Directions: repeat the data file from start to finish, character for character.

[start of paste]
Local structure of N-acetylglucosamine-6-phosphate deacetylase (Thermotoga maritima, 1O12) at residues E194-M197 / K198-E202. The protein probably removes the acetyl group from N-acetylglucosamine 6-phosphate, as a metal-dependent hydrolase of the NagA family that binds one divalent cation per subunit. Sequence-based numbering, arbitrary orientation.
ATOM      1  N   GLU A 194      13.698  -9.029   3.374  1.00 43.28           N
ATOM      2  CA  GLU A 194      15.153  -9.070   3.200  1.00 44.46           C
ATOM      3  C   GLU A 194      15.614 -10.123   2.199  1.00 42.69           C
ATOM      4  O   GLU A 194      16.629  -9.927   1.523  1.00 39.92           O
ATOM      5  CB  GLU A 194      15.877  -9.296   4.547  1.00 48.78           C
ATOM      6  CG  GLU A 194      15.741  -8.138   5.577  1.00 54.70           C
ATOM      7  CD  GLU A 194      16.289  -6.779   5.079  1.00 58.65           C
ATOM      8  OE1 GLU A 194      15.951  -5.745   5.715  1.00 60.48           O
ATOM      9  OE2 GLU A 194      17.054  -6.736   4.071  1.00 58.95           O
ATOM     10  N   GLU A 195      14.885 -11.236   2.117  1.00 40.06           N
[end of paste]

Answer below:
Local structure of N-acetylglucosamine-6-phosphate deacetylase (Thermotoga maritima, 1O12) at residues E194-M197 / K198-E202. The protein probably removes the acetyl group from N-acetylglucosamine 6-phosphate, as a metal-dependent hydrolase of the NagA family that binds one divalent cation per subunit. Sequence-based numbering, arbitrary orientation.
ATOM      1  N   GLU A 194      13.698  -9.029   3.374  1.00 43.28           N
ATOM      2  CA  GLU A 194      15.153  -9.070   3.200  1.00 44.46           C
ATOM      3  C   GLU A 194      15.614 -10.123   2.199  1.00 42.69           C
ATOM      4  O   GLU A 194      16.629  -9.927   1.523  1.00 39.92           O
ATOM      5  CB  GLU A 194      15.877  -9.296   4.547  1.00 48.78           C
ATOM      6  CG  GLU A 194      15.741  -8.138   5.577  1.00 54.70           C
ATOM      7  CD  GLU A 194      16.289  -6.779   5.079  1.00 58.65           C
ATOM      8  OE1 GLU A 194      15.951  -5.745   5.715  1.00 60.48           O
ATOM      9  OE2 GLU A 194      17.054  -6.736   4.071  1.00 58.95           O
ATOM     10  N   GLU A 195      14.885 -11.236   2.117  1.00 40.06           N